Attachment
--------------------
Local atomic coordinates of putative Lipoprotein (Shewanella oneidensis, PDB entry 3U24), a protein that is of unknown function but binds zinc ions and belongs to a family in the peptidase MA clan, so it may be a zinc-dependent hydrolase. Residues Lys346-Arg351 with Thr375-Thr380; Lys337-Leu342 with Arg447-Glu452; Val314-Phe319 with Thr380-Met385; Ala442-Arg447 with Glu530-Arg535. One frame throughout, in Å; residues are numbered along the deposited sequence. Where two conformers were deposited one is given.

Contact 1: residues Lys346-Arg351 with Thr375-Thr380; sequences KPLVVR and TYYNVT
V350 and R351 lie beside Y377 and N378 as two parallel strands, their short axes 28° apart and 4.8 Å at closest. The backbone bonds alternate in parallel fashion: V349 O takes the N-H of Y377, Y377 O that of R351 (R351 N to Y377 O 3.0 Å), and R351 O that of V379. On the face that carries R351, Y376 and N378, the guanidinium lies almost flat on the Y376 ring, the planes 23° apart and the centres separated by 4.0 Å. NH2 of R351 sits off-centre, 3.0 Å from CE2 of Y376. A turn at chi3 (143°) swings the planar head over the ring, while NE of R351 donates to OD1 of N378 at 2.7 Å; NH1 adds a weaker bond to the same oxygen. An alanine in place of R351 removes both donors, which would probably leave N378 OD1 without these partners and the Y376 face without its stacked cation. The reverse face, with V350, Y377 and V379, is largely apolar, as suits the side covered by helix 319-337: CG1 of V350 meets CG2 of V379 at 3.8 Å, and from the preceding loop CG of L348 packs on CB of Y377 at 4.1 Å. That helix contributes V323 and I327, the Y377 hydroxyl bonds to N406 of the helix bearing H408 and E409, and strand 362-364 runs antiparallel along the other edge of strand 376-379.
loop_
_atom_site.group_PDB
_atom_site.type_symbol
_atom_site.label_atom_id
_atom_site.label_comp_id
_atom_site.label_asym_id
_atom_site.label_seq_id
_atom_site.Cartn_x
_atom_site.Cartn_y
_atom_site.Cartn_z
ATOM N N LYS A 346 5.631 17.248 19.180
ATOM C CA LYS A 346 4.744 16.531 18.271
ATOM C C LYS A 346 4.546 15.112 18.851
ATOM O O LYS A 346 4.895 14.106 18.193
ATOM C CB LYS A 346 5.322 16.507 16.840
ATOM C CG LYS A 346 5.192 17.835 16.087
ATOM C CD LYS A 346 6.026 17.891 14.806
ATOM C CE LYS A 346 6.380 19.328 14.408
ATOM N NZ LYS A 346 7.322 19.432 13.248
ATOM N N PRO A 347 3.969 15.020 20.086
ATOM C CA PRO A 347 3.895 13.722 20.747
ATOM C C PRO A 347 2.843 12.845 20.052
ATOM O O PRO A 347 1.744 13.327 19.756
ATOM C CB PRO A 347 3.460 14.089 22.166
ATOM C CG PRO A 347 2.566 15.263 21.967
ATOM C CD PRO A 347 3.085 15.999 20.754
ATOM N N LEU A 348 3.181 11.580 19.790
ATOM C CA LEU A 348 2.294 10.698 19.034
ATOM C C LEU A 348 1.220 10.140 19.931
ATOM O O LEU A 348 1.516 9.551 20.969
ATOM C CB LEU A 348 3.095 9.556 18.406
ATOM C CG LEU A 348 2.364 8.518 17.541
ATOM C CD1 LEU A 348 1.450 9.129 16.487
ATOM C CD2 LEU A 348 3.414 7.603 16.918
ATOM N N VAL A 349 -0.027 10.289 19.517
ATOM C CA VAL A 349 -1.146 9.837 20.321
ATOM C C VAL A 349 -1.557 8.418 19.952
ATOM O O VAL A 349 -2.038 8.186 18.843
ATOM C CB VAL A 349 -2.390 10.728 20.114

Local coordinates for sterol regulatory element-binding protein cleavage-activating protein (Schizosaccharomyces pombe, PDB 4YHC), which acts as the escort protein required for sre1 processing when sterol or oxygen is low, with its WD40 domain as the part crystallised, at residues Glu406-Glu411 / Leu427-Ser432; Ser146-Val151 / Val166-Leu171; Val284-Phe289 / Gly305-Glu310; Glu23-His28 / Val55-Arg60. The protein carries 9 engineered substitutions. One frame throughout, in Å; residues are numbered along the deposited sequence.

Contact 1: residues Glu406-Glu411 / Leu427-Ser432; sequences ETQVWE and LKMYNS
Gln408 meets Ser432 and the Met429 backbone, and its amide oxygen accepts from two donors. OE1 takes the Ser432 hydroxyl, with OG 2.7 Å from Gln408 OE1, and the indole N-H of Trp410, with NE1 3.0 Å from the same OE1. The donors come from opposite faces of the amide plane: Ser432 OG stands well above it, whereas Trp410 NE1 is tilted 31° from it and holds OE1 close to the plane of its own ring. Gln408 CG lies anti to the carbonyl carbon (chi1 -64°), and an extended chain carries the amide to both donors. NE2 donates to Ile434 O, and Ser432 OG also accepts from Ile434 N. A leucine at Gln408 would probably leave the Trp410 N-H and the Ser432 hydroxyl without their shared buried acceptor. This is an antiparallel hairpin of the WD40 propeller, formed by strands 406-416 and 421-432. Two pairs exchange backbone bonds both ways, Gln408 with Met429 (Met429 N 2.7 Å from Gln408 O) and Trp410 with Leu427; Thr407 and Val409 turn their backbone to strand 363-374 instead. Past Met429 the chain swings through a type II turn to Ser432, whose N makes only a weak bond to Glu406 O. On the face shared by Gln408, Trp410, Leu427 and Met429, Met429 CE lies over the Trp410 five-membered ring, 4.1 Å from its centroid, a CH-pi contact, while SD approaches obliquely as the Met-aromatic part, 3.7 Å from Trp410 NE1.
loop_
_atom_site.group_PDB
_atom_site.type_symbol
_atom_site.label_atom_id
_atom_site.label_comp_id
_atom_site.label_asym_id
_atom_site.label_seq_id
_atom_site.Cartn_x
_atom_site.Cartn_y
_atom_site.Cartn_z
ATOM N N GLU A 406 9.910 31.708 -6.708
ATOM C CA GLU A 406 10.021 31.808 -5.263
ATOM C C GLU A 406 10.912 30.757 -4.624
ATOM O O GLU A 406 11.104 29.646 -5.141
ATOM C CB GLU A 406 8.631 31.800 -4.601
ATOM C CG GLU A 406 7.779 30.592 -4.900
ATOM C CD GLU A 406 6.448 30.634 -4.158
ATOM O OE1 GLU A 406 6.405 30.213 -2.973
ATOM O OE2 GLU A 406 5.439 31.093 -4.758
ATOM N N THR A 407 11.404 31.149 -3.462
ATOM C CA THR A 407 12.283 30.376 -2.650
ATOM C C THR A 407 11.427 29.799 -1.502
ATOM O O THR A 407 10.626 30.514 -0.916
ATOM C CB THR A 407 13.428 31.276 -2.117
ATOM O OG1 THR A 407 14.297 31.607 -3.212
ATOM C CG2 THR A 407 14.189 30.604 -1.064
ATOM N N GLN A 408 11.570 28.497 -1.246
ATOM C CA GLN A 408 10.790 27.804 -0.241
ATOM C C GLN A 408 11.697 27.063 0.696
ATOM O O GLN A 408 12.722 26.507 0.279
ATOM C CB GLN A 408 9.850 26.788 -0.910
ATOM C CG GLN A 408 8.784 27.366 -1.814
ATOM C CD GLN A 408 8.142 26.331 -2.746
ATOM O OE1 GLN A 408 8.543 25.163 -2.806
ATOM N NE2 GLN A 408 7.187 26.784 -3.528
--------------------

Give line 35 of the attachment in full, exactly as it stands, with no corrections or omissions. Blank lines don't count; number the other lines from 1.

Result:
ATOM C CG LEU A 348 2.364 8.518 17.541